The banking elite and their allies in our capitalist media understand that they cannot compete with Sanders, a self-described "democratic socialist," on a policy-laden playing field --- not at a time when, according to PBS News Hour, "Americans consider inequality [to be the] world's greatest danger." That conclusion was bolstered by a recent YouGov poll, which found that 94% of all Americans agreed with arguments advanced by both Sanders and Sen. Elizabeth Warren (D-MA) that the U.S. political and economic system is rigged to benefit the rich and powerful.
Instead, the elites turn to an array of deceptive tactics. At all costs, the 2016 electoral decision must not become a clear-cut choice between candidates who authentically represent the interests of the middle and working classes versus those who represent the oligarchic interests of what the Occupy Wall Street movement dubbed the "one percent" --- Chomsky's "substantial people."
We are finding a predictably familiar theme throughout the corporate-owned MSM resulting in the "marginalization" of Sanders and his campaign in a manner that treats the prospect of a Sanders victory as a possible outcome they dare not mention, let alone concede. Thus, in The Hill's article, instead of discussing the impact a successful Sanders campaign might have upon those who profit handsomely from Wall Street's mostly unregulated and oft-fraudulent schemes, reporter Cirilli tells us only that "Wall Street is worried" how a Hillary presidency might be effective by those pesky "leftists" like Sanders and his ilk.
The analysis ignores the enormous difference between Wall Street-funded candidates, like Obama and the Clintons, uttering populist, anti-Wall Street rhetoric in order to get elected, versus actual policies that ultimately reflect the "democracy deficit" precisely because they are at odds with the will of the vast majority of the electorate. That electorate, we should add, has traditionally been discouraged at the polling place by the "lesser evil paradigm" into voting for a Wall Street-funded Democrat, as opposed to a "third party" candidate who truly represents their interest. A large segment of the electorate fears that, by casting their "third party" vote, they would actually increase the prospects for an oligarchic Republican to prevail.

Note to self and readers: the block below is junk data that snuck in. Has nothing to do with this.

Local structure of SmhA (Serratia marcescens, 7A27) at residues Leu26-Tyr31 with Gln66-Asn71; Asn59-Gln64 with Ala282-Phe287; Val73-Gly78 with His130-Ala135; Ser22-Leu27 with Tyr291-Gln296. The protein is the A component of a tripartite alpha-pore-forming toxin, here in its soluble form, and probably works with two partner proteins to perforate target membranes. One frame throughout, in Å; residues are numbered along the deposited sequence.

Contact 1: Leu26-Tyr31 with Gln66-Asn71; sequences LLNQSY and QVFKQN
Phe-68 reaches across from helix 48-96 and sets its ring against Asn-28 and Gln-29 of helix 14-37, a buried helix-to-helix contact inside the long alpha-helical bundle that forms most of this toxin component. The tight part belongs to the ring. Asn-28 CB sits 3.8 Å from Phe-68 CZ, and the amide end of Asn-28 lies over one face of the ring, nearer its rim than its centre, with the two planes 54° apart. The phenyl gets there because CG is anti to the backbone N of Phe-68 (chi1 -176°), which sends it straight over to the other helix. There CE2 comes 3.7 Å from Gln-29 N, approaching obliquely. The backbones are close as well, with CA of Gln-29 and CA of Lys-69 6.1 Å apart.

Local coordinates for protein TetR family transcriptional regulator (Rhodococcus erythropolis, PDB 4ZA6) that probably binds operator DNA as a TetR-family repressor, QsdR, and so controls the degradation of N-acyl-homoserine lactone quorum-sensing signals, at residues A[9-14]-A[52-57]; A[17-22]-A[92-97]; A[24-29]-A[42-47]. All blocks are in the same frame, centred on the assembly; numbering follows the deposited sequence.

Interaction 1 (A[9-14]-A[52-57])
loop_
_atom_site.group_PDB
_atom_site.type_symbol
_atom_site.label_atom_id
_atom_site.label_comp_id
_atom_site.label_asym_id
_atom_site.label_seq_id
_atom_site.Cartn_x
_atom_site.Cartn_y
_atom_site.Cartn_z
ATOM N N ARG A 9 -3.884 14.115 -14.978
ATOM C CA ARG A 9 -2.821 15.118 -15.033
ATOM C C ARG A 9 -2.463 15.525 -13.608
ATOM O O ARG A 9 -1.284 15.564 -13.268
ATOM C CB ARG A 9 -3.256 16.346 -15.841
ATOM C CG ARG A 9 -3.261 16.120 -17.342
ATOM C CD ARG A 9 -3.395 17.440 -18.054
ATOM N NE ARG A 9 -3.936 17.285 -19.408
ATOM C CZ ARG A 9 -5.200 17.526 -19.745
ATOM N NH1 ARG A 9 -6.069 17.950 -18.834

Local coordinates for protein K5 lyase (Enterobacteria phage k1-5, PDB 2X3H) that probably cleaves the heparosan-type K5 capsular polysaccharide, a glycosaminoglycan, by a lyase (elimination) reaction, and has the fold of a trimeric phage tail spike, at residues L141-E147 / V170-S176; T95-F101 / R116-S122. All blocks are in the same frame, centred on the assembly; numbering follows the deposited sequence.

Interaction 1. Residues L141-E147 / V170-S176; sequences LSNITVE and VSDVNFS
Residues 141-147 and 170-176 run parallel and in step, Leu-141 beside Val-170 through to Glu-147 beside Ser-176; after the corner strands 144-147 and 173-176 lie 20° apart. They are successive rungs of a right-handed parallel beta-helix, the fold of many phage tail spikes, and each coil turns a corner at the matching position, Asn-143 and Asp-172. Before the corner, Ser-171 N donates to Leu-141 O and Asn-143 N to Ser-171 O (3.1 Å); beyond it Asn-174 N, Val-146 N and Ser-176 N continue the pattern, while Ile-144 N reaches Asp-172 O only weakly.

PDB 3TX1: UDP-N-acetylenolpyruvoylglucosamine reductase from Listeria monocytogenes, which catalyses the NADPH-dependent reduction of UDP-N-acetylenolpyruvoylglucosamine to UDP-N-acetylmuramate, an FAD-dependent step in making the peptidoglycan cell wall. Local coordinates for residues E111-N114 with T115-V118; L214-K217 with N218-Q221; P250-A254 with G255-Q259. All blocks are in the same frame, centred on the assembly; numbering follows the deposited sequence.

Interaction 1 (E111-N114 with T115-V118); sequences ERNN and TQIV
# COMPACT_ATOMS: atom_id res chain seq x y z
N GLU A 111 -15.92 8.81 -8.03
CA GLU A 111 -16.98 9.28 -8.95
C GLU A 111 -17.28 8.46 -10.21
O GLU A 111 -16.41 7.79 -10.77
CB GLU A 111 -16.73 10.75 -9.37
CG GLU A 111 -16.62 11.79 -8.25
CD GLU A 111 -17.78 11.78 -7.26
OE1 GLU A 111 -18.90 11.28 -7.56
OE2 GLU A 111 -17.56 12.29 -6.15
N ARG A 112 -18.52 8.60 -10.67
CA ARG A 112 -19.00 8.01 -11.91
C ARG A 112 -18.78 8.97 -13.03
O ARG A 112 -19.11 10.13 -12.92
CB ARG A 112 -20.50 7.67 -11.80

As observed last year by FAIR's Peter Hart, while Wall Street raised the alarm last November about President Barack Obama's harsh, anti-Wall Street rhetoric, the "bigger question [was] not Obama’s rhetoric, but his actions." Those actions, Hart added, "most notably [entailed] his administration's failure to hold Wall Street executives responsible for the widespread fraud that helped bring down the economy, and his appointment of financial industry alums like Lawrence Summers and Jack Lew to key economic posts." And, according to Hart, the "story here...is that Wall Street sees Hillary Clinton more favorably than Obama."
The Nation recently reported that Sanders' major piece of new legislation, the "Too Big to Fail, Too Big to Exist Act", would end "too big to fail" banking policies and reinstate Glass-Steagall by prohibiting "banks...from using insured deposits for any kind of speculative activities or hedging." While Sanders, in describing the bill --- which has also been introduced in the House by Reps. Brad Sherman (D-CA) and Alan Grayson (D-FL) --- reportedly avoided questions about Hillary Clinton, "he did sideswipe Bill Clinton’s record on Wall Street at one point." Specifically, Sanders said: "I was one of the leading opponents of Alan Greenspan, Robert Rubin, and Larry Summers, who all told us how wonderful it would be if we deregulated Wall Street back in the 1990s."
At this point, it all seems a bit transparent. Wall Street would like you to believe it fears a "pulled-to-the-left" Hillary Clinton presidency for the same reasons that Br'er Rabbit wanted Mr. Fox to believe he feared being thrown into the briar patch. The only question is whether the American electorate will be duped into playing the role of Mr. Fox. Again.